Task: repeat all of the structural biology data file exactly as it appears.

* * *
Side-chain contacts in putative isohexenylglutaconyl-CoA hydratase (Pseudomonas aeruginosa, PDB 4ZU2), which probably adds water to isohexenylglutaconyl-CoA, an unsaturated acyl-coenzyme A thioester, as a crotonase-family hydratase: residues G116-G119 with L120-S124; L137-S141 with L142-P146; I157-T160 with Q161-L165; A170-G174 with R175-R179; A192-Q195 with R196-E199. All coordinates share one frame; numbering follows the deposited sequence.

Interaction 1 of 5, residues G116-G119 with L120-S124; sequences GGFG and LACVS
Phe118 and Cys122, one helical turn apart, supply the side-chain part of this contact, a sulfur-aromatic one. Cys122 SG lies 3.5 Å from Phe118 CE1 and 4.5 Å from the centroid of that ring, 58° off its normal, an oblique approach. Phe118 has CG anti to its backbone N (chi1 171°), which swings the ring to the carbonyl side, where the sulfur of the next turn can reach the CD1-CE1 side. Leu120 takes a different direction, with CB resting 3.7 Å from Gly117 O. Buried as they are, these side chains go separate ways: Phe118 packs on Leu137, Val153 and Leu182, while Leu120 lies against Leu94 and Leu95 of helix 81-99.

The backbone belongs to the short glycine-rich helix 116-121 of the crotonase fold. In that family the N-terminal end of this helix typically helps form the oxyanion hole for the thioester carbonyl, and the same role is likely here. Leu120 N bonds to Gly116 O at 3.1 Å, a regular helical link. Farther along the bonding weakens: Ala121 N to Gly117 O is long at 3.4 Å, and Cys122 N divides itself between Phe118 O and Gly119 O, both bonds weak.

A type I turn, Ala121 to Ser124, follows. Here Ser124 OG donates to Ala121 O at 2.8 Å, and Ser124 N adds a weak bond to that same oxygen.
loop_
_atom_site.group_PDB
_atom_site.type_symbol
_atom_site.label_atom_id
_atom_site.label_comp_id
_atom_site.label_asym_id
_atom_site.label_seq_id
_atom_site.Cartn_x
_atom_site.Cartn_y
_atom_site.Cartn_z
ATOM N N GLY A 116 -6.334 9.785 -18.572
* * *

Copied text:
Side-chain contacts in putative isohexenylglutaconyl-CoA hydratase (Pseudomonas aeruginosa, PDB 4ZU2), which probably adds water to isohexenylglutaconyl-CoA, an unsaturated acyl-coenzyme A thioester, as a crotonase-family hydratase: residues G116-G119 with L120-S124; L137-S141 with L142-P146; I157-T160 with Q161-L165; A170-G174 with R175-R179; A192-Q195 with R196-E199. All coordinates share one frame; numbering follows the deposited sequence.

Interaction 1 of 5, residues G116-G119 with L120-S124; sequences GGFG and LACVS
Phe118 and Cys122, one helical turn apart, supply the side-chain part of this contact, a sulfur-aromatic one. Cys122 SG lies 3.5 Å from Phe118 CE1 and 4.5 Å from the centroid of that ring, 58° off its normal, an oblique approach. Phe118 has CG anti to its backbone N (chi1 171°), which swings the ring to the carbonyl side, where the sulfur of the next turn can reach the CD1-CE1 side. Leu120 takes a different direction, with CB resting 3.7 Å from Gly117 O. Buried as they are, these side chains go separate ways: Phe118 packs on Leu137, Val153 and Leu182, while Leu120 lies against Leu94 and Leu95 of helix 81-99.

The backbone belongs to the short glycine-rich helix 116-121 of the crotonase fold. In that family the N-terminal end of this helix typically helps form the oxyanion hole for the thioester carbonyl, and the same role is likely here. Leu120 N bonds to Gly116 O at 3.1 Å, a regular helical link. Farther along the bonding weakens: Ala121 N to Gly117 O is long at 3.4 Å, and Cys122 N divides itself between Phe118 O and Gly119 O, both bonds weak.

A type I turn, Ala121 to Ser124, follows. Here Ser124 OG donates to Ala121 O at 2.8 Å, and Ser124 N adds a weak bond to that same oxygen.
loop_
_atom_site.group_PDB
_atom_site.type_symbol
_atom_site.label_atom_id
_atom_site.label_comp_id
_atom_site.label_asym_id
_atom_site.label_seq_id
_atom_site.Cartn_x
_atom_site.Cartn_y
_atom_site.Cartn_z
ATOM N N GLY A 116 -6.334 9.785 -18.572